Here are tree fruits and blooms in Jacksonville, Florida.
page 3 of 7 of Jacksonville scenes

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Pine cones starting to grow. (April 4, 2017)
[A branch coming out from some very long needles has one tiny pine cone at the top. About two inches below the top is a row of three pine cones growing from the branch.]

Unknown tree blooms (October 30, 2016)
[A grouping of approximately 15 small white five-petaled flowers with each having approximately 10 brown-tipped white stamen coming from yellow centers at teh end of a bare tree branch.]

Crepe myrtle blooms (June 22, 2015)
[A grouping of tiny, pink blooms with a few round globes that have not yet opened. In the background is a blurred branch with green leaves and another pink bunch.]

Red maple samaras appear before the leaves in spring and are what gives this tree the nickname redbuds (February 26, 2016)
[At the end of the red maple branches before the leaves appear, these red wing-shaped seed pods grow from red stems. More than a dozen grow from the end of the tree branch endpoint on this image.]

Magnolia flowers bloom in spring and early summer. (May 14, 2016)
[Amid the dark glossy leaves on the tree is one large many-petaled white flower. Some of the petals are raised upright around the center while the outermost petals lay flat against the leaves. These flowers are approximately 6-8 inches wide at their widest point.]

Magnolia fruit, a burr, in its early stage (August 6, 2015)
[A light-green cone comes out of the leaves. The surface of the cone looks soft/fuzzy and has thin, short dark pieces sticking out of it in a regular pattern across the surface.]

The burr matures and the seeds begin to appear. (September 20, 2015)
[The cone is now a dark red color. While the surface still looks soft/fuzzy, there are two red seeds poking out of one spot on it.]

A mature burr with many visible seeds (August 11, 2015)
[The cone is now light brown and more than a dozen red seeds are coming from it.]

The spent burr (November 13, 2015)
[The cone is partially dried out and shriveled with no seeds attached to it.]

Some nutless Southern Live Oak acorns. (December 26, 2016)
[Two acorns with their caps still attached to a branch are missing their nut portion. The caps are upward resempling small cups and are yellowish inside.]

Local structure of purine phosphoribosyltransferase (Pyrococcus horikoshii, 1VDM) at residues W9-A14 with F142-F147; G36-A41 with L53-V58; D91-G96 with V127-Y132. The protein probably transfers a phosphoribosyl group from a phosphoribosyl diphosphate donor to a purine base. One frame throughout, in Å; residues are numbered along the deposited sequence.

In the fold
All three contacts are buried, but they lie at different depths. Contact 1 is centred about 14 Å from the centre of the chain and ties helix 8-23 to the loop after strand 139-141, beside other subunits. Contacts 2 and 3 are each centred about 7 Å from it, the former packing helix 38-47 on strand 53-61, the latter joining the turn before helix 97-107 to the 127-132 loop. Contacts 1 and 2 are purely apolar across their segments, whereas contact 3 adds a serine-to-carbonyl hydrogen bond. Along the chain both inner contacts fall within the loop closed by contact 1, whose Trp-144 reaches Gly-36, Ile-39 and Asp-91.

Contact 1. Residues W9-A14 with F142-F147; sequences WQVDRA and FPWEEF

The first time I saw the flowers of this tree the blooms were only a couple of feet off the ground and I thought it was a blooming bush.
This a flower of the loblolly-bay tree. (August 13, 2015)
[A white, five-petaled flower with a yellow center sits at the end of a branch with lots of leaves. This appears to be more of a large bush than a tree in this image.]

These are trunks of loblolly-bay trees. It's an evergreen tree that grows to 35-60 feet high. It was after seeing a flower above these trunks that I was able to identify it. (June 27, 2015)
(Photo taken with my phone.)
[The trunks of several trees beside a stream. The bark is rough and the trunk is probably at least 6-8 inches in diameter.]

A bloom of alocasia elephant ears (August 14, 2015)
[At the top of a green stem with a bulbuous top is a tall slender white flower. The flower has a long cylindrical stamen in the middle with one white petal curling around it.]

Here's the entire plant which was in Peach and Beach Park and was about four foot tall. (August 14, 2015)
[The flower bloom sits at the middle of this plant with at least five large leaves each at the end of a stem and towering over the bloom which only reaches about half-way up the stem (if that).]

This is a sycamore tree seed pod. (December 3, 2014)
[A spherical brown ball hangs from the end of a branch. This was taken at night so the pod is lit from the camera flash. The rough surface of the pod is visible.]

In spring the pods open. (March 13, 2016)
[The spherical brown balls now have some parts which are light brown and fluffy. There are two pods in the image and the one on the left still mostly resembles the one in the prior photo since only a small part at the top is fluffy. The pod on the right has the entire top half fluffy as if it was a light brown cotton ball. The lower half of the pod on the right still has the rough nubbies.]

Spanish moss (September 20, 2015)
[A swatch of just moss fills the image. It's light grey in color and full of bends and twists making it seem like it will feel prickly.]

Individual strands of Spanish moss (September 20, 2015)
[Just a couple of strands hang in the image. A main stem or pieces is not visible. There are a lot of branches that seem to come from other branches so this is entwined within itself.]

Very close view of Spanish moss (March 3, 2016)
This photo was taken during warm weather so while the white stuff may look like frost, it is not.
[Each individual strand of the moss is a greenish color with what appears to be thin white hairs all along the strand. The white stuff looks similar to ice crystals on greenery in the winter, but this photo was taken during warm weather.]

Continue to page 4 of 7 to see the first page of flowers.

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